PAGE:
The Crystalline Palace of Should

by April Vinding January 11, 2016

I should get out of bed and go to church this morning. This post should have been submitted to Renee (our Blog editor) last week. I should have begun with an image and a non-SVO sentence.

I should be working on my second (or third) book. I should have read Anna Karenina by now. I should be able to make it through one day without snapping at my kids.

I should pray more.

He shouldn’t have had sex with her. She should have tried another treatment. They should stay married. They should stay married.

These are easy to see—these clear, smooth planes. These fixed glass gates. These pop-up bastions. The crystalline palace of “should.”

For some of us it’s a palace of ideals: set on a mountaintop, scraping the clouds, the glittering pinnacle we strive to reach as we thrash through the vale.

For some of us it’s a palace of points: sharp towers of regret (some slicing the horizon over decades), endless punishing reflections, splinters of insufficiency, edges so sharp the cut takes time to bleed.

We can see right through it, right?

We can see this palace is no shelter: that glass has no foundation, can’t be bolted to bedrock.

There’s no place for a hearth in there. You see that, right? There aren’t any shadows—the light does cut right through—but there’s nothing to hold heat. Touching just a single wall sucks the warmth from the body.

There’s no place to hang pictures.

We worship this crystalline palace of should, seek it compulsively, run its mantra, dance the ritual, flagellate before its demands. But is it beautiful? True? This brittle, floating palace marred by fingerprints?

What do they make, the subjects of that kingdom? Milk and honey?

What adorns them? Quiet, gentle spirits?

What ruler sits in such a palace?


April Vinding
April Vinding

Author

April Vinding is the author of Triptych, a spiritual memoir, and teaches writing at Bethel University. She received an MFA from Hamline University and lives with her family in leafy, literary Minnesota. More at www.april-vinding.com.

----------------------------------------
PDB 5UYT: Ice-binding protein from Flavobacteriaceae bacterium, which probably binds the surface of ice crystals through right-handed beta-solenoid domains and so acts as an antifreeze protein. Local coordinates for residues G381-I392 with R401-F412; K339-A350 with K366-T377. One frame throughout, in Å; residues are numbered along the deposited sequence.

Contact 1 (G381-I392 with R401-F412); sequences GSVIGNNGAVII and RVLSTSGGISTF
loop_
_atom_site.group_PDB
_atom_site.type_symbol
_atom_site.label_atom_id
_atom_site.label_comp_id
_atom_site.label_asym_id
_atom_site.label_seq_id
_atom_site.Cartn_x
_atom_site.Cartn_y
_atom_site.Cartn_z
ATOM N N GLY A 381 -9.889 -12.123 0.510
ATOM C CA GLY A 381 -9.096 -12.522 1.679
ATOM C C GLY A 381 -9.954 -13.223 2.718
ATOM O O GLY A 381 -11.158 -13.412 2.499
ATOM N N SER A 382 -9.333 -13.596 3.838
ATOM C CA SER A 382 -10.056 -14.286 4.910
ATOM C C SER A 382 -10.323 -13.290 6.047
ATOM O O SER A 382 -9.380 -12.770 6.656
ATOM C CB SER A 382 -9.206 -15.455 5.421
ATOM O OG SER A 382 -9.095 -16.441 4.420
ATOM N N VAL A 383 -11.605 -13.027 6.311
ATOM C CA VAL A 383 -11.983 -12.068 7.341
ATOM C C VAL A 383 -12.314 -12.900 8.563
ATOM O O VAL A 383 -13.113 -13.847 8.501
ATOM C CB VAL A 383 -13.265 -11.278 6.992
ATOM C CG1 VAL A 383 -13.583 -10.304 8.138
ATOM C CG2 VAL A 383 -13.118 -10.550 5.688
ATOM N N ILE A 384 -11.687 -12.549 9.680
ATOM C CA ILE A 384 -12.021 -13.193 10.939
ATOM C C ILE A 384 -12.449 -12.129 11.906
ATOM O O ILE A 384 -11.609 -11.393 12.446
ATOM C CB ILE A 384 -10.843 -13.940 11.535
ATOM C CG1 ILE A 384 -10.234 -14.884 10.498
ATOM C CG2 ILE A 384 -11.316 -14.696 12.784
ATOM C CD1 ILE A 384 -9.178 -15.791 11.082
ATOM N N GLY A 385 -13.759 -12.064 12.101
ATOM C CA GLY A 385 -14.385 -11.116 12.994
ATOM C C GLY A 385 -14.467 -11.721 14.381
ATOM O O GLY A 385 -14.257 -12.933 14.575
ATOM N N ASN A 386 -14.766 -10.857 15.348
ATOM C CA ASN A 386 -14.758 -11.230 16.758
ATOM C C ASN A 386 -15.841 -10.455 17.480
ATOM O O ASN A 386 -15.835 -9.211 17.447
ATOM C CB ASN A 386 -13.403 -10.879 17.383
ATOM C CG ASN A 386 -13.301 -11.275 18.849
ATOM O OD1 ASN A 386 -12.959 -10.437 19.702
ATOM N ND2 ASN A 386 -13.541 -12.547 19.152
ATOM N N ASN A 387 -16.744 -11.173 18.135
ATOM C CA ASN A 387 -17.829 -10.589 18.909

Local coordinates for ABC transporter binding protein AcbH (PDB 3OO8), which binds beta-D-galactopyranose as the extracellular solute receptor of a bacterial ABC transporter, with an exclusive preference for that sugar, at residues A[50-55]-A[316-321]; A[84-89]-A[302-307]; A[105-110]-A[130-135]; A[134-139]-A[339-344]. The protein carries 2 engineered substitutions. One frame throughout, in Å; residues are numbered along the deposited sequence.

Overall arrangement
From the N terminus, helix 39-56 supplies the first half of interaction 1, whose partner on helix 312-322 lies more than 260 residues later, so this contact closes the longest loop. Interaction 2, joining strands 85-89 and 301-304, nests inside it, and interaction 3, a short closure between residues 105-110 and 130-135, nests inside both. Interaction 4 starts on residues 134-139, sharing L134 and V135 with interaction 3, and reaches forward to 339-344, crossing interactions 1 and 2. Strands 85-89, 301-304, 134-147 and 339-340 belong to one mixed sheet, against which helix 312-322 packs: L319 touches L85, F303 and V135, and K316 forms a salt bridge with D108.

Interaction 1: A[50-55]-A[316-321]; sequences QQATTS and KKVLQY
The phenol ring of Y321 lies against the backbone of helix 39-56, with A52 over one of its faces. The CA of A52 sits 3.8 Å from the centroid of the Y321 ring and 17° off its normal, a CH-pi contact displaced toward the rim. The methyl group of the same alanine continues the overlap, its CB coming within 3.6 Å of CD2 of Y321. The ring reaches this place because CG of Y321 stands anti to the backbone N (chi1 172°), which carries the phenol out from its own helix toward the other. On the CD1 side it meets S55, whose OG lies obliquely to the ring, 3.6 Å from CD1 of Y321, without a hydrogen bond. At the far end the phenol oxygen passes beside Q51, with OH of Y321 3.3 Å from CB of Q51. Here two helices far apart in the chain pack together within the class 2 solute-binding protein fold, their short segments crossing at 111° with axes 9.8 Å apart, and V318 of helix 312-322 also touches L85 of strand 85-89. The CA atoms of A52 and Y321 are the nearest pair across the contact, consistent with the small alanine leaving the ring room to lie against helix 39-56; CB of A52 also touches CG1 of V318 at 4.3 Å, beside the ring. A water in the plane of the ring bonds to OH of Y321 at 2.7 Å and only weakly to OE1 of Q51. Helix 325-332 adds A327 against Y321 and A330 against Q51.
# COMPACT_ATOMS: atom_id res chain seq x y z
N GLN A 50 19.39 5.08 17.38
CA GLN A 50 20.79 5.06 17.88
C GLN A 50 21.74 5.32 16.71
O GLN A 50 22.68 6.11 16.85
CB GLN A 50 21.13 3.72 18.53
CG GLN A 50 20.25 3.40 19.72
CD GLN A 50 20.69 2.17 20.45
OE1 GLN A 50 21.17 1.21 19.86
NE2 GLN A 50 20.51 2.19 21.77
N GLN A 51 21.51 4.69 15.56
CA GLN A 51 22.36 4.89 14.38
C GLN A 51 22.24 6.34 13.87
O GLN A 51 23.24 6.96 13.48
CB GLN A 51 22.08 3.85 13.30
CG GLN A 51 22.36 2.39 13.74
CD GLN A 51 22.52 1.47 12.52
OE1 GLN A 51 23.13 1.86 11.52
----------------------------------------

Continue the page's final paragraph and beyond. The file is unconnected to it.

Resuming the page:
Leave a comment

Comments will be approved before showing up.


Also in Ruminate Blog

Rest and Wakefulness
Rest and Wakefulness

by Charnell Peters July 25, 2017

There is strength in new beginnings and strength in coming awake. I’m grateful to join the Ruminate team as blog editor, because I want to learn how to better wake up, and I am excited to do that with you.

Read More

To be Lost in Space
To be Lost in Space

by Gyasi Byng July 20, 2017

Any honest PhD candidate will tell you that our work can be isolating. Even though a great deal of our work involves interaction (teaching, office hours, comparing notes with colleagues, attending lectures, and sometimes venting with other students about how we never have enough time), the majority of our work requires great stretches of time spent alone. 

Read More

Editors Ruminate: On the Poetry of Issue 43, Opening the Door
Editors Ruminate: On the Poetry of Issue 43, Opening the Door

by Kristin George Bagdanov July 14, 2017 1 Comment

I’ve always loved the etymology of kindness, which comes from kin—those to whom we are bound by choice or genealogy. And yet I often find kindness is most difficult to practice with my family—those who have witnessed just how unkind I can be.

Read More